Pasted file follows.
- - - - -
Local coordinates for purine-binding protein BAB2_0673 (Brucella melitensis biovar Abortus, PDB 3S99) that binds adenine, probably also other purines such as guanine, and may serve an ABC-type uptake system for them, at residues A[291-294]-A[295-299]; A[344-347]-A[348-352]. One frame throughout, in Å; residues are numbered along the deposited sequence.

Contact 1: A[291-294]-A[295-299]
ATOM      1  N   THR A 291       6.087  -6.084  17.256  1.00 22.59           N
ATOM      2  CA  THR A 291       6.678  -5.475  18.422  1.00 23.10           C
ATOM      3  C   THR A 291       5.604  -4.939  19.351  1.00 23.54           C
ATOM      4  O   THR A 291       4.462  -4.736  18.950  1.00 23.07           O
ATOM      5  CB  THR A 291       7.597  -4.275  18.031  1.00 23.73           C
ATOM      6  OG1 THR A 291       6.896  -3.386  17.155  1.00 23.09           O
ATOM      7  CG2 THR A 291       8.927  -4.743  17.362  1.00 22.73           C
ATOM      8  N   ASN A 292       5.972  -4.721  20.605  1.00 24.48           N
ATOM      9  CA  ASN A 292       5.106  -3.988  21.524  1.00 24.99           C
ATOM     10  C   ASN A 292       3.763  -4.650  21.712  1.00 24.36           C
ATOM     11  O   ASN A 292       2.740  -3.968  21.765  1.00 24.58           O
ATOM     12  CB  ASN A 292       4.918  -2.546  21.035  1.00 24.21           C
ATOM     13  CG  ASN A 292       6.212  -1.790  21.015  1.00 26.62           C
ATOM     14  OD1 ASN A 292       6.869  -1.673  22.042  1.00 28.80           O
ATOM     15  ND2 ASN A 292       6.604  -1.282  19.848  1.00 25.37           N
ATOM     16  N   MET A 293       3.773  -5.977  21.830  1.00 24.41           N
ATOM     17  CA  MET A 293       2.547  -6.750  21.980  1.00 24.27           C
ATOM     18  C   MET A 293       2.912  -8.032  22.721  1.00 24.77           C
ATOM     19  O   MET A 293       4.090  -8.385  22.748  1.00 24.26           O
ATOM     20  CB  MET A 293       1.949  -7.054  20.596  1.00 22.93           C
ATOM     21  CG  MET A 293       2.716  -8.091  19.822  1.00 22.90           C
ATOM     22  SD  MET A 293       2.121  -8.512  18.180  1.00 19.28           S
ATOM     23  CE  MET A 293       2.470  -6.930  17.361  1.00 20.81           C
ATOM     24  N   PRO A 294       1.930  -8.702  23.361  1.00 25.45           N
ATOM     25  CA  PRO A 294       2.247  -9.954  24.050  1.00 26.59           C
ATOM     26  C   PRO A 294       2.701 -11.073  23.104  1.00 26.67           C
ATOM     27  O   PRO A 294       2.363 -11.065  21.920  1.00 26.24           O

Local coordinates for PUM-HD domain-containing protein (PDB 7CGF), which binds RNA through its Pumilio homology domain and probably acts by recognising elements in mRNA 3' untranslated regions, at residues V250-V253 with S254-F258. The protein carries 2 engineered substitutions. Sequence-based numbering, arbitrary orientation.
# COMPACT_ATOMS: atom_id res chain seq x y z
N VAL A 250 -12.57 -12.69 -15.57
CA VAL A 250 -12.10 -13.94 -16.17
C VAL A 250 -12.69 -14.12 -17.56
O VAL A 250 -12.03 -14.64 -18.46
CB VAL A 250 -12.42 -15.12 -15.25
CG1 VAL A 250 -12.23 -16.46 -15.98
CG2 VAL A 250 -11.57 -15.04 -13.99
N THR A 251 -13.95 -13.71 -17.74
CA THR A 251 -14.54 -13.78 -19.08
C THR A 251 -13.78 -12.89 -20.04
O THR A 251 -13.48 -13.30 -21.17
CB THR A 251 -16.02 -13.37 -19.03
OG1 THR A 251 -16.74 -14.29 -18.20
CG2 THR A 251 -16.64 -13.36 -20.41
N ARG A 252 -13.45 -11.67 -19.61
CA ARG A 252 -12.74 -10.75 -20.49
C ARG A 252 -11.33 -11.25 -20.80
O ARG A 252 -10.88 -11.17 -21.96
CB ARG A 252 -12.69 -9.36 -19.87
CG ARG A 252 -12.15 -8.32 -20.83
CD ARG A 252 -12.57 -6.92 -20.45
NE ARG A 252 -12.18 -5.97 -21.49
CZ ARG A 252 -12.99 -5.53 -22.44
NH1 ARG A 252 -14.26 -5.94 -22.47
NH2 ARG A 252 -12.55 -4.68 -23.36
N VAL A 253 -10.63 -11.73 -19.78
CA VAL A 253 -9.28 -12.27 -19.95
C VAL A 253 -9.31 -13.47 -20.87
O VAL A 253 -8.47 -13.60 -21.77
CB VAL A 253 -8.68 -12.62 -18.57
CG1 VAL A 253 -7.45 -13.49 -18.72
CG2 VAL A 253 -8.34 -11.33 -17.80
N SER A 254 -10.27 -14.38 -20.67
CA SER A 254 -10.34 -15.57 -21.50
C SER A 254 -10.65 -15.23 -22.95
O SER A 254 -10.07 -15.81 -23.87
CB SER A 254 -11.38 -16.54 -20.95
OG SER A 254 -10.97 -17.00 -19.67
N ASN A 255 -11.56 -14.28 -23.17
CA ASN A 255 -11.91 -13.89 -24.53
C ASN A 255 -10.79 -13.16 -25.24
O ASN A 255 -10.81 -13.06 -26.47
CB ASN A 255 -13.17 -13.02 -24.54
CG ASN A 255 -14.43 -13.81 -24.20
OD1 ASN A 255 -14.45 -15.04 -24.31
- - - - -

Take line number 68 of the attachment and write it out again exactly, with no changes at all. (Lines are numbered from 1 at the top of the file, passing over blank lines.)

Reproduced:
CB SER A 254 -11.38 -16.54 -20.95